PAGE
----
The government has given itself two months to draw up concrete plans

This was agreed on Monday during the founding meeting of the new cabinet by future Prime Minister Dick Schoof and the ministers of PVV, VVD, NSC and BBB, writes trainer Richard van Zwol in his final report on the formation of the cabinet.

In practice, this means that the government programme must be finalised by 17 September. The previously drawn up framework agreement will serve as a basis for the plans, but it still needs to be worked out.

Busy summer

For most ministers, this means they will have a very busy summer ahead. For example, Mona Keijers (BBB), the incoming Housing Minister, will have to work with her officials to consider how she can ensure that the target number of 100,000 new-build homes per year can be met over the next four years.

And in the Ministry of Defense, Ruben Brekelmans (VVD) and Gijs Tuinman (BBB) ​​will have to give substance to the cabinet’s intention to play a “driving role” in “supporting Ukraine politically, militarily, financially and morally.” against Russia.” assault’.

During their recent meeting with the House of Representatives, the ministers admitted that such intentions also raise dilemmas and discussions within the Defence Department. Brekelmans mentioned air defence as an example. “It would like to provide maximum support to Ukraine, but it also has to defend its own territory.”

‘Responsible cuts’

The Ministry of Finance will also have to make decisions on the previously announced cuts. For example, the incoming cabinet wants to reduce the civil service by 22 percent and, among other things, 25,000 full-time employees would have to be cut.

This single intention recently provoked considerable criticism in Parliament from Eelco Heinen, the future Minister of Finance. For example, Christian Union MP Pieter Grinwis expressed concern that the incoming cabinet “seems to want to fire more officials than there are.” Diplomats greatly feared that many embassies would have to close.

Some of that fear now seems unfounded. The incoming cabinet indicated Monday that cuts to civil servants will be accounted for “in a responsible and realistic manner.” In addition, “special attention” will be paid to “the importance of an adequate missionary network.”

Where the most money will be saved is still unknown. The national budget is drafted simultaneously with the government programme, so that both crucial documents can be presented before Budget Day.

Pleasant atmosphere

Despite the expected crowds, the proposed ministers are looking forward to their new role, they said Monday at the official founding meeting of their new cabinet. Fleur Agema, who will be Minister of Health and Deputy Prime Minister on behalf of the PVV, said she was “very proud.” She hopes this will be the most right-wing cabinet ever. “I assure you with a warm social heart.”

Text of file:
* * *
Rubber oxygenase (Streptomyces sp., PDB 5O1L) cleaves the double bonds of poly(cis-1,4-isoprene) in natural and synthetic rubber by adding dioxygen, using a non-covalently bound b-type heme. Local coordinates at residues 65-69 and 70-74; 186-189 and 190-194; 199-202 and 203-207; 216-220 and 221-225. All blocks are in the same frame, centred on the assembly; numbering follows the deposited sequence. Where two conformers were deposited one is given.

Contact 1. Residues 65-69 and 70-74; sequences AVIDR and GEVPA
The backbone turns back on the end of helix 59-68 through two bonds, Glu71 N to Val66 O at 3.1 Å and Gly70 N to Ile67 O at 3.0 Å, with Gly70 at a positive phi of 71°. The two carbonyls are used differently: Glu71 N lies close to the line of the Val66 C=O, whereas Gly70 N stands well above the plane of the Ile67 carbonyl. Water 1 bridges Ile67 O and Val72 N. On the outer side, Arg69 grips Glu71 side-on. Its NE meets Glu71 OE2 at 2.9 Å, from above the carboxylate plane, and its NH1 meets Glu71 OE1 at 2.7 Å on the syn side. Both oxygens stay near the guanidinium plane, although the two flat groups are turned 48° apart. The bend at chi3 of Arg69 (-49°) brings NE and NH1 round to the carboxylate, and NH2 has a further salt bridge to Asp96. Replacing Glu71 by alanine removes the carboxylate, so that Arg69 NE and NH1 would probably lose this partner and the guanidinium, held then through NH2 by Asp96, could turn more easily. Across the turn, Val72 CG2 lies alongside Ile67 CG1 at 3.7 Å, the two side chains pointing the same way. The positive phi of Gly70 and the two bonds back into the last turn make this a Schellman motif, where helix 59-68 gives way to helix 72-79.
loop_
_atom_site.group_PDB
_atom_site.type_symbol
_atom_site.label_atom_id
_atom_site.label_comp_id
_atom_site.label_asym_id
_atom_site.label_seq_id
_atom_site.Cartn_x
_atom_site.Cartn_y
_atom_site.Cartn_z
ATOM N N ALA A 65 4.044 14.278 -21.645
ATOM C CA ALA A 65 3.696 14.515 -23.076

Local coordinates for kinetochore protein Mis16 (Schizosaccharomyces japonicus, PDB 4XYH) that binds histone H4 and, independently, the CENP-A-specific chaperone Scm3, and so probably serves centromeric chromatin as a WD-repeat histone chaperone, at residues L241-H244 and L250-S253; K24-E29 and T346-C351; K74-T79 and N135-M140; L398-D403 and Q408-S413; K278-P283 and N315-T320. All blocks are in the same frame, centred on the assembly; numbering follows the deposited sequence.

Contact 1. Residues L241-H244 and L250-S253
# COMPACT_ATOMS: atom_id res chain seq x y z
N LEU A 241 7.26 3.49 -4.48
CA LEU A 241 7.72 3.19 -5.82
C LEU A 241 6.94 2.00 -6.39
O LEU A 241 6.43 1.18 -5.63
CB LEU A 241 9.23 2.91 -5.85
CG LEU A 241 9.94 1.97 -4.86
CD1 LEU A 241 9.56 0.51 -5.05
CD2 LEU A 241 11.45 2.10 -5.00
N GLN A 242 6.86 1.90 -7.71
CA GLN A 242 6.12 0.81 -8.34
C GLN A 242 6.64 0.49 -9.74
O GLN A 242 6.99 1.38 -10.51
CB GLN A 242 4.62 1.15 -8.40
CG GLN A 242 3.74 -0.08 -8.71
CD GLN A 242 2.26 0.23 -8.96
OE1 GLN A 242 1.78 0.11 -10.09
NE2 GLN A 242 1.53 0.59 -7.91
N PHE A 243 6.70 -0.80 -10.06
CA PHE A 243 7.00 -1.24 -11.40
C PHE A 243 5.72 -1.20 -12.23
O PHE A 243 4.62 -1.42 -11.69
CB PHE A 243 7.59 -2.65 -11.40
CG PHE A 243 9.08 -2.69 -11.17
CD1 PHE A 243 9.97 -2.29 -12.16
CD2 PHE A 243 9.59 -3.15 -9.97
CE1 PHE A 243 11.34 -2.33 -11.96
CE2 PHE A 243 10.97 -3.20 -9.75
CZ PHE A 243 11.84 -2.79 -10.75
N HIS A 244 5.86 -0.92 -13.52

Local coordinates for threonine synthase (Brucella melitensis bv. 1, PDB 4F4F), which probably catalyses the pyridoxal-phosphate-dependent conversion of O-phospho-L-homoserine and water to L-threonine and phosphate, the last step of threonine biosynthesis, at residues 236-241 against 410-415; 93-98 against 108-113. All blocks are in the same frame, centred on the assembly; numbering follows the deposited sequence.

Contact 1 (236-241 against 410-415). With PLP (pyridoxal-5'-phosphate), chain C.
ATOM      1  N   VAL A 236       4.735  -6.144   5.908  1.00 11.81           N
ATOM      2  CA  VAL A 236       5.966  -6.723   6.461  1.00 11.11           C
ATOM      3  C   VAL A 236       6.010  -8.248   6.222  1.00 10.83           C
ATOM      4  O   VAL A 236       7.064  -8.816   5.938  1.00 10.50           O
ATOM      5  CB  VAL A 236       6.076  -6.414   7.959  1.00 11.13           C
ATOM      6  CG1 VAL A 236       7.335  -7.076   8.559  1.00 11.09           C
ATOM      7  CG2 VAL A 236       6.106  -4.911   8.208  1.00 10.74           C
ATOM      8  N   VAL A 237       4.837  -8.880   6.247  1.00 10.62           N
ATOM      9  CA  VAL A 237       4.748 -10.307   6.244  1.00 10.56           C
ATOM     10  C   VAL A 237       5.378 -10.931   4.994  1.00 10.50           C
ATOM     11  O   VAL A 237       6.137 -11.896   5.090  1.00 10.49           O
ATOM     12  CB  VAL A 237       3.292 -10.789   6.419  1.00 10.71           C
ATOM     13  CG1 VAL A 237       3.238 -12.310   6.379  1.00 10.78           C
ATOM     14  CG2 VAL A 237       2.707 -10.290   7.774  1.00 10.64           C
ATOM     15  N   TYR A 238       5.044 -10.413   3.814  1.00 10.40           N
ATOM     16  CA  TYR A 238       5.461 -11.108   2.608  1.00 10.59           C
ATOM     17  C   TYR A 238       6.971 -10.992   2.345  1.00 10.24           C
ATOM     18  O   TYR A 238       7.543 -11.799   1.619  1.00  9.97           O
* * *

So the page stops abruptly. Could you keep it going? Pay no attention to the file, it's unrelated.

Her PVV colleagues, Marjolein Faber (Asylum and Migration) and Reinette Klever (Development Aid), no longer wanted to look back at the “repopulation theory” that they previously seemed to support, but which they say they have renounced as ministers. Faber: “I don’t look back, I look forward.”

The future Minister of Justice, David van Weel (VVD), considered that a “good and constructive atmosphere” reigned at the founding meeting. He had never met many of his fellow ministers. “It’s mostly about getting to know each other.” During the meeting, the distribution of tasks between the ministers was also agreed upon and they expressed their support for the previously signed outline agreement.

The ministers will officially take the oath before the king on Tuesday morning. The traditional landing photograph is then taken. Around noon, outgoing Prime Minister Rutte will formally hand over the gavel to his successor, Dick Schoof. “Only then will we truly be ministers,” said the new prime minister.

Several ministers left business interests aside

Several future ministers have had to put aside their business interests in recent weeks in order to be able to work permanently as ministers or secretaries of state, trainer Van Zwol announced on Monday. It is the first time that the economic activities of ministers have been made public before assuming their positions.

For example, it appears that several ministerial candidates own several (vacation) houses that will no longer be rented out. Like PVV members Dirk Beljaarts, future Minister of the Economy (two houses in the Netherlands), Reinette Klever, future Minister of Development Aid (two holiday houses, one in Switzerland and one in the Netherlands) and Marjolein Faber, the future Minister of Development Aid (two holiday homes, one in Switzerland and one in the Netherlands) Minister of Asylum and Migration (one home in the USA).

In addition, Faber and his party colleague Vicky Maeijer (Long Term Care) have promised that they will not negotiate their shares until they have spent at least six months as ministers. Other ministers have placed their companies in foundations, so that they temporarily no longer have control over them. They are VVD member Vincent Karremans (Youth, Prevention and Sport), BBB member Mona Keijzer (Public Housing), NSC member Teun Struycken (Legal Protection) and PVV member Zsolt Szabó (Digitalization).

NSC member Folkert Idsinga (Tax) has the most business interests of all ministers; he deals in shares, rents out property and has his own business. He is suspending all of these activities for the time being.

Several exceptions have been recognized. For example, Maeijer, a member of the PVV, can continue to be a “mother librarian”, Karremans, a member of the VVD, can finish a book, and Struycken, a member of the NSC, can continue teaching religious education.

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